We can learn a lot about people by gaining an understanding of their everyday life and to that end I wrote last spring about the religious feasts of our Jewish, Hindu and Greek Orthodox friends. I am grateful to those who educated me on their traditions and from the comments you passed along, the information was of value to you, too.

As a cradle Episcopalian, I assumed everyone knows the traditions we honor during Lent and Easter. Of course, that couldn't be further from the truth. Not every denomination of Christianity will acknowledge Lent and Eastertide in the same way, though I feel that Catholics, Episcopalians, Lutherans, Methodists, Presbyterians and Anglicans celebrate in very similar styles. May I share with you what Lent means to us?

Beginning on Ash Wednesday, Lent is the 46-day period prior to Easter. It is a moveable feast, meaning that the date changes depending on when Easter is placed on the calendar. This season is intended to give Christians an opportunity to experience trials similar to what Jesus experienced during the 40 days he fasted in the desert before the beginning of his public ministry. He was tempted by Satan throughout those days. During Lent we are to discipline ourselves to be more Christ-like.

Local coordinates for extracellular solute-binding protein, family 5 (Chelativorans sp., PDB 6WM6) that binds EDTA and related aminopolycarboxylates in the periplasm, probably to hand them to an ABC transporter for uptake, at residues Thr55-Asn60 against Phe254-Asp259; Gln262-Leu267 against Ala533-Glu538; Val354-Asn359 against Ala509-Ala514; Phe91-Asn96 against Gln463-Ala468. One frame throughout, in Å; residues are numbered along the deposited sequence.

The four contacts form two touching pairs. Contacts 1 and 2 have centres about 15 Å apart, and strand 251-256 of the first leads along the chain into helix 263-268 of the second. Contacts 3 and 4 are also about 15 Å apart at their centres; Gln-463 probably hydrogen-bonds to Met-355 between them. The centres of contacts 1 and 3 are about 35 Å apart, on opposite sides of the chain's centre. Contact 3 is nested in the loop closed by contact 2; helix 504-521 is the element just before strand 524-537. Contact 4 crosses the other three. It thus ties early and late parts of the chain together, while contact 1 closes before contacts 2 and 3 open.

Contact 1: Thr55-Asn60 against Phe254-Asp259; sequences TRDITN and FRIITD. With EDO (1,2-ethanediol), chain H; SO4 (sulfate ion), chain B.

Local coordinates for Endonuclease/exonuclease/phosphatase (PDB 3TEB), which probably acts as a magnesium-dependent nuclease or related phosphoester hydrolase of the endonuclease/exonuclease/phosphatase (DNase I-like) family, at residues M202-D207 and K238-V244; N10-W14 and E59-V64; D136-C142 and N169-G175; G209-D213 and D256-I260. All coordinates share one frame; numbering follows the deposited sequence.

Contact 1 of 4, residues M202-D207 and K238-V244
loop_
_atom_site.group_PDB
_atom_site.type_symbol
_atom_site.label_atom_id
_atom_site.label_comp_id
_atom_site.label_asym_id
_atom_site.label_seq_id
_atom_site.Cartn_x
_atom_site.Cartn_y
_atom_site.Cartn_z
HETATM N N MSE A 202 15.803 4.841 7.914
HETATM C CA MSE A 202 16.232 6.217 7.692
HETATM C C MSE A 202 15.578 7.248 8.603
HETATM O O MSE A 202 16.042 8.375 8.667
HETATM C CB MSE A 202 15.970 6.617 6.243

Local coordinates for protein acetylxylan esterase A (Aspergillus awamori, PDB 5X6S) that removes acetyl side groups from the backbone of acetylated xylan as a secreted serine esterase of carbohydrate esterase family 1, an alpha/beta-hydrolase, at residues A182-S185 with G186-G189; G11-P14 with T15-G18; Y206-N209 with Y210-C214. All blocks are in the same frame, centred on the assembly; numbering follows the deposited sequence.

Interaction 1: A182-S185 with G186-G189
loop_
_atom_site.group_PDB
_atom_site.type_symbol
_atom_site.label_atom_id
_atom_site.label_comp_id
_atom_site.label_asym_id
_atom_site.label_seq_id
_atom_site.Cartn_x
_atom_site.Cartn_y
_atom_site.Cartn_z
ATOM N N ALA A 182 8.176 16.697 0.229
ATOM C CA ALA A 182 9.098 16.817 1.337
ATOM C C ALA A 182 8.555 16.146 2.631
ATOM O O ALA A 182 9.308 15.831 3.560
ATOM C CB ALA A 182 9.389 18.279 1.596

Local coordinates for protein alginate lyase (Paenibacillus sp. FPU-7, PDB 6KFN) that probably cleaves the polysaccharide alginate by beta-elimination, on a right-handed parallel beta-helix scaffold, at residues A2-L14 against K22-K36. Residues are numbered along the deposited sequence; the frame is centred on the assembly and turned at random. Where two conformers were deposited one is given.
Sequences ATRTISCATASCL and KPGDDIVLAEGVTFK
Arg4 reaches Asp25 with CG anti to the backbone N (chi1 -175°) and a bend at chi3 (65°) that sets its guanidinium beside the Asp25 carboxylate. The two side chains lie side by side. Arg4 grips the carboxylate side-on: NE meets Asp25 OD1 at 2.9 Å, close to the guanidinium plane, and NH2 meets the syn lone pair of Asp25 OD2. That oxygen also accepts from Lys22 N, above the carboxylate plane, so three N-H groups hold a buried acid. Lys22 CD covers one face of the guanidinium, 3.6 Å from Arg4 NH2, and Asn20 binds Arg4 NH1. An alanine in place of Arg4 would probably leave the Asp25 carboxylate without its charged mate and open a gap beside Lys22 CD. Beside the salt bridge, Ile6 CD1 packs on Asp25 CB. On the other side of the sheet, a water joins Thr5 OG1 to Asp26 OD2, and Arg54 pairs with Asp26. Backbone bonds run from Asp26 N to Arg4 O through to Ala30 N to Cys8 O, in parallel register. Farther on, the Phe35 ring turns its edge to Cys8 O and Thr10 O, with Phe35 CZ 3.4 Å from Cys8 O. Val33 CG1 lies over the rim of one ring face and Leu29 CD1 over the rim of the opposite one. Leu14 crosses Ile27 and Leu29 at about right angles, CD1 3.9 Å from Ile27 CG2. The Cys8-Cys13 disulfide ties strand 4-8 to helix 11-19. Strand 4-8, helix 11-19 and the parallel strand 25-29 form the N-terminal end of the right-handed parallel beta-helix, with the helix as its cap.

The day before Lent begins is called Shrove Tuesday or Mardi Gras; you might also know it as Fat Tuesday. Most folks associate Mardi Gras with New Orleans jazz music, colorful beads and wild costumes and untold debauchery. That is indeed part of the tradition, but most Christians mark the day in a much more subtle fashion. Shrove Tuesday, Fat Tuesday or Mardi Gras, whatever you wish to call it, is the last day for eating richer, fatty foods before the ritual fasting of the Lenten season begins the next morning on Ash Wednesday.

Often parishes will hold pancake suppers - or Cajun dinners for that Mardi Gras flair - that evening.

The next day (Ash Wednesday) Lent begins. During Ash Wednesday services the sign of the cross is drawn on your forehead as a sign of mourning and repentance to God. In ancient times, dusting oneself with ashes was the penitent's way of expressing sorrow for sins and faults.